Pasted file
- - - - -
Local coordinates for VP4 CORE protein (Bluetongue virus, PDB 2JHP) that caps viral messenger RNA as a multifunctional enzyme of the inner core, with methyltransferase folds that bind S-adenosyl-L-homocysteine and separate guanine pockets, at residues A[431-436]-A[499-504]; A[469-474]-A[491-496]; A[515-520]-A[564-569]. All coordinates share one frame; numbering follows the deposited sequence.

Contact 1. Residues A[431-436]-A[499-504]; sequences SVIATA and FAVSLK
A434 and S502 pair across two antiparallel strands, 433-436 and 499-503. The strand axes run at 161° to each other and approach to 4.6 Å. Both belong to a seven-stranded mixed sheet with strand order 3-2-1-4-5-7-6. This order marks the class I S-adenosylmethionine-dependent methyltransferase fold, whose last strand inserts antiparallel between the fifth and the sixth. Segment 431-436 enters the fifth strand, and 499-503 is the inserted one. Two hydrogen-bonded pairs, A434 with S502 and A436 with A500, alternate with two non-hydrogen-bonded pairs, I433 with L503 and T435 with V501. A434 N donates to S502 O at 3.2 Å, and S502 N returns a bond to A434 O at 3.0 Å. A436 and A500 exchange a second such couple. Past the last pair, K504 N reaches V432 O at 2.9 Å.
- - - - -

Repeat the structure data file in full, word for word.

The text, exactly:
Local coordinates for VP4 CORE protein (Bluetongue virus, PDB 2JHP) that caps viral messenger RNA as a multifunctional enzyme of the inner core, with methyltransferase folds that bind S-adenosyl-L-homocysteine and separate guanine pockets, at residues A[431-436]-A[499-504]; A[469-474]-A[491-496]; A[515-520]-A[564-569]. All coordinates share one frame; numbering follows the deposited sequence.

Contact 1. Residues A[431-436]-A[499-504]; sequences SVIATA and FAVSLK
A434 and S502 pair across two antiparallel strands, 433-436 and 499-503. The strand axes run at 161° to each other and approach to 4.6 Å. Both belong to a seven-stranded mixed sheet with strand order 3-2-1-4-5-7-6. This order marks the class I S-adenosylmethionine-dependent methyltransferase fold, whose last strand inserts antiparallel between the fifth and the sixth. Segment 431-436 enters the fifth strand, and 499-503 is the inserted one. Two hydrogen-bonded pairs, A434 with S502 and A436 with A500, alternate with two non-hydrogen-bonded pairs, I433 with L503 and T435 with V501. A434 N donates to S502 O at 3.2 Å, and S502 N returns a bond to A434 O at 3.0 Å. A436 and A500 exchange a second such couple. Past the last pair, K504 N reaches V432 O at 2.9 Å.